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Arthroscopic Stabilization for Recurrent Shoulder Instability With Moderate Glenoid Bone Defect in Patients With Moderate to Low Functional Demand

  • Sung-Jae Kim
    Affiliations
    Department of Orthopaedic Surgery, Arthroscopy and Joint Research Institute, Severance Hospital, Yonsei University College of Medicine, Seoul, South Korea
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  • Sung-Hwan Kim
    Affiliations
    Department of Orthopaedic Surgery, Arthroscopy and Joint Research Institute, Severance Hospital, Yonsei University College of Medicine, Seoul, South Korea
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  • Byoung-Kyu Park
    Affiliations
    Department of Orthopaedic Surgery, Arthroscopy and Joint Research Institute, Severance Hospital, Yonsei University College of Medicine, Seoul, South Korea
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  • Yong-Min Chun
    Correspondence
    Address correspondence to Yong-Min Chun, M.D., Ph.D., Department of Orthopaedic Surgery, Arthroscopy and Joint Research Institute, Severance Hospital, Yonsei University College of Medicine, CPO Box 8044, 134, Shinchon-dong, Seodaemun-gu, Seoul 120-752, South Korea.
    Affiliations
    Department of Orthopaedic Surgery, Arthroscopy and Joint Research Institute, Severance Hospital, Yonsei University College of Medicine, Seoul, South Korea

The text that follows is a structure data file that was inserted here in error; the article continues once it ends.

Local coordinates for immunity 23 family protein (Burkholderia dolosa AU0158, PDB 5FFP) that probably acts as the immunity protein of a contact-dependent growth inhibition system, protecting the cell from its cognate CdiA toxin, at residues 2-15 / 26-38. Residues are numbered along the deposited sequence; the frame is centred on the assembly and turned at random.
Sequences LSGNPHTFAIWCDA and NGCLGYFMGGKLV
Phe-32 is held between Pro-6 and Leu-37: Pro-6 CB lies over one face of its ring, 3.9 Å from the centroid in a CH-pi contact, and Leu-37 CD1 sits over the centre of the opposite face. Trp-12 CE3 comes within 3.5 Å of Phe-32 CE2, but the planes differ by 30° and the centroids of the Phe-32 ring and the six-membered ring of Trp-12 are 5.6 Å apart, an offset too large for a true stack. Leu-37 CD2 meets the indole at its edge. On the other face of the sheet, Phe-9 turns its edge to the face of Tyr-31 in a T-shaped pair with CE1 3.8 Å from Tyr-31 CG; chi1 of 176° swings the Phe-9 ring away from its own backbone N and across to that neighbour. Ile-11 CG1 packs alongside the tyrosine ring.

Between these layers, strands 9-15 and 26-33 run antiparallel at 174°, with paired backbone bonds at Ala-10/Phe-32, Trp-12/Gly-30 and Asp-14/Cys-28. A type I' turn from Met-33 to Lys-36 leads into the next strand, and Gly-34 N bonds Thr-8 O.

Search for articles by this author

      Purpose

      The purpose of this study was to investigate the functional outcomes of arthroscopic Bankart repair for recurrent shoulder instability in the setting of moderate glenoid bone defect ranging from 20% to 30% in patients with moderate to low functional demand.

      Methods

      This study included 36 patients with unilateral recurrent instability and glenoid bone defects of 20% to 30% treated with arthroscopic stabilization. Glenoid bone loss was estimated on the en-face view of preoperative 3-dimensional computed tomography. Joint laxity was assessed clinically by use of the Beighton and Horan criteria, and patients were divided into 2 groups based on the presence of excessive joint laxity, group L (n = 13), or absence of excessive joint laxity, group N (n = 23). Functional assessments were performed with the patient-reported activity level; subjective shoulder value; Rowe score; and University of California, Los Angeles shoulder score.

      Results

      The mean glenoid defect size was 25.1% (range, 20% to 29%), and the overall functional outcomes improved significantly after surgery. A return to greater than 90% of the premorbid activity level was reported by 72% of patients (26 of 36 patients), and patient satisfaction was 83% (30 of 36 patients). There was no significant difference in functional outcomes between groups L and N (subjective shoulder value, 85.0% for group L v 88.9% for group N, P = .397; Rowe score, 83.5 for group L v 92.8 for group N, P = .537; and University of California, Los Angeles shoulder score, 32.2 for group L v 31.9 for group N, P = .697). Recurrent instability occurred in 4 patients (11%), 3 patients in group L (3 of 13, 23%) and 1 patient in group N (1 of 23, 4%), but this difference was not statistically significant (P = .125).

      Conclusions

      Arthroscopic stabilization for recurrent shoulder instability in patients with moderate to low functional demand produced satisfactory outcomes despite the presence of moderate glenoid bone defects of 20% to 30%. For patients with excessive joint laxity, however, arthroscopic stabilization may not be reliable, with a recurrence rate of 23%.

      Level of Evidence

      Level IV, therapeutic case series.
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